Moving On The Cheap

Hey! It’s moving season! College students moving to and fro, people changing apartments, moving, moving, moving. Curbly has some tips for saving money when you move. Some we like:

If you don’t want it, don’t move it. Give away or throw away anything you don’t really want or need. The planning stages of moving is the best time to start getting rid of stuff. Give things away on Freecycle, or give things to the Salvation Army. (We would add: Or have a moving sale. If you do donate things to charity, make sure they’re in good condition and document them for tax purposes.)

The very best free boxes: boxes liquor is shipped in. Go to your local liquor store or restaurant with a bar area and ask them if they will give you boxes. Sometimes you can catch them before the store breaks them down for recycling and you don’t even have to tape them back together. These boxes are usually the perfect size for heavy items like books and glassware. They’re also stronger than other types of boxes, usually.

There are more tips at Curbly, but they’re all pretty basic. Let’s hear what the Consumerists have to say. What are your tips for a quick, cheap move. Our tip? Don’t use U-haul. Sell your children first.

Incidentally, “The Potentate Of Totin’ Freight,” is officially the best slogan ever. —MEGHANN MARCO

Moving on the cheap: a primer [Curbly]
(Photo:Beige Alert)


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  1. embean says:

    Tips: Move during the middle of the month if possible, it’s always cheaper and the minimum number of hours is usually lower.

    Pack odd shaped thing in boxes if possible, it makes loading a lot faster.

    Try to centralize your stuff, the closer it is to the door, the faster it can be moved.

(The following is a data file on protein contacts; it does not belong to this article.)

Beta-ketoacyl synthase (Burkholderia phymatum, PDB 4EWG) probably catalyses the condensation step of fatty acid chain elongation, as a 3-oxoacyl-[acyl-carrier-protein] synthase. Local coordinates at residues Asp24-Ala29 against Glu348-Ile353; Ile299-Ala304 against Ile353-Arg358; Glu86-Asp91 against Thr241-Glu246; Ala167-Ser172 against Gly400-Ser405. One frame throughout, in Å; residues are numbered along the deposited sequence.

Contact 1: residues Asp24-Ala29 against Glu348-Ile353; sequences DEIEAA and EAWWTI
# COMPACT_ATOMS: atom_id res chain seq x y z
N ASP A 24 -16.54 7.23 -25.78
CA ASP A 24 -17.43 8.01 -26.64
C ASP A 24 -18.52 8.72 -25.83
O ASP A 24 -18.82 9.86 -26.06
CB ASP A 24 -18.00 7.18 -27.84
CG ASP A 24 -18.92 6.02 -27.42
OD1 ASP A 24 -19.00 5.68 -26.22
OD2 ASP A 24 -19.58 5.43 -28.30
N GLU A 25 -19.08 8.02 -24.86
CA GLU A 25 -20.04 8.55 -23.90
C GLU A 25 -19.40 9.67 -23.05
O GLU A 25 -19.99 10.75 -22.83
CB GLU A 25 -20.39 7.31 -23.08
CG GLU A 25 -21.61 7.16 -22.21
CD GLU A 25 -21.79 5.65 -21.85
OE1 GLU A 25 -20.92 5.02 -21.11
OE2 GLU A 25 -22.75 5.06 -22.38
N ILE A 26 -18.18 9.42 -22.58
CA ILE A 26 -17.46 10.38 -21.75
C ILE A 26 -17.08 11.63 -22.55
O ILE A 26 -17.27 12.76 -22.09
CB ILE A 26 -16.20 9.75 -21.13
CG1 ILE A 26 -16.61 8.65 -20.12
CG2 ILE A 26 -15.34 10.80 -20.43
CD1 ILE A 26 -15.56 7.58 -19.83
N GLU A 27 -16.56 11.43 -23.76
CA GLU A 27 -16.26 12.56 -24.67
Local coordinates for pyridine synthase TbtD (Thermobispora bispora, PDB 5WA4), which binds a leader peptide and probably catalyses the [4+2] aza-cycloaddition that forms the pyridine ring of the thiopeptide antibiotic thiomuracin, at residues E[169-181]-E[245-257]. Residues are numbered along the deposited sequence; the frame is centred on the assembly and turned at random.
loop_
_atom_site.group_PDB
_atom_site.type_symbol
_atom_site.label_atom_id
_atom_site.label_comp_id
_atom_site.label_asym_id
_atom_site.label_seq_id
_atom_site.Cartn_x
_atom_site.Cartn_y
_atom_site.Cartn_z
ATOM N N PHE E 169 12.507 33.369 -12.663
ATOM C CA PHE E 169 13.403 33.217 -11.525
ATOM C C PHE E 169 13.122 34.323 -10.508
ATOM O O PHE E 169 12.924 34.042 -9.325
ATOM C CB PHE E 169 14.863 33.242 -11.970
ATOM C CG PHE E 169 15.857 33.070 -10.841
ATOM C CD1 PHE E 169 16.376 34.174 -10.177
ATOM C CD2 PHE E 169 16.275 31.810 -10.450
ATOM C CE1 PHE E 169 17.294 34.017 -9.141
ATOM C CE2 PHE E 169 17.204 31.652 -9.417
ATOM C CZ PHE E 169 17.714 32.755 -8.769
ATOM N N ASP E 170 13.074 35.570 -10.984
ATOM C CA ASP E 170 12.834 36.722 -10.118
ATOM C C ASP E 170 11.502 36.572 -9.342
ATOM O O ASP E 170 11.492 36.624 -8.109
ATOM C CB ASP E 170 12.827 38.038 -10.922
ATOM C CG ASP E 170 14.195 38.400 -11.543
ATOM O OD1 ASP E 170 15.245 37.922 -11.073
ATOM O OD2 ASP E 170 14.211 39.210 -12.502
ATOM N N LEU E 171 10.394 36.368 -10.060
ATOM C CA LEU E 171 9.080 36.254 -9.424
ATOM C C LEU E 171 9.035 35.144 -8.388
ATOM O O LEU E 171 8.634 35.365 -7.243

Be nice to your movers, we know you’re stressed, don’t freak out at us. We own your stuff once it leaves your house, make sure we’re happy.

    Tip your movers (assuming they do a good job), most aren’t paid near what it’s worth.

  2. embean says:

    Also if your bed went into the house during construction, chances aren’t it’s not going to leave your house.

    Oh and if you pack a box, try moving it. If you can’t, that’s not good. I’ve done moves where people packed these giant boxes and never touched them. Trying to move a bunch of 200+ lb cardboard boxes because you’re lazy, isn’t fun.

  3. Bay State Darren says:

    We’re moving Thursday and having to move/get rid of 20 years worth of shit form a family of four. I coulda used it just a little earlier.

  4. Treved says:

    Check out the info and discussion board at I’m not associated with it, but used it to great success.

  5. CharlesRichter says:

    Another good source for free moving boxes is your local Kinko’s or other copy shop. They are perfect for books, because books are made out of paper, and these boxes are designed to be filled with paper without becoming too heavy.

    The one caveat is that it’s even more important than at the liquor store to get them before the shop breaks them down–most paper cases are folded differently, with their sides glued together. Once you rip the glue bonds apart, they don’t go back together as neatly. The flip side of this is that they come with lids, so opening and closing is a whole lot more convenient.

  6. Jabes says:

    Buy a lot more packing tape than you think you’ll need — I mean, A LOT more! Nothing like running over to the drugstore at 1:00 a.m. the night before the movers come to buy more. Also, store an extra pair of scissors or box cutter in your purse (or the equivalent, for men) so that even if you misplace your primary cutting instrument in all the chaos, you can keep packing/unpacking until they turn up (plus, it will make the movers laugh when you say, “Wait, I’ve got a boxcutter in my purse!”). Also, most movers that I’ve used only take cash, so make sure you go to the bank before moving day.

  7. normsy says:

    If you are moving out of your area and don’t have a great deal of stuff, I would strongly recommend using a company that does those moving pods or cubes (PODS, ABF, etc.). I moved two states away and saved 50% over what it would have cost me to drive a truck all the way there or hire a moving company. I saved even more money by renting a truck and loading my goods in the cube at their terminal instead of having them deliver the cube.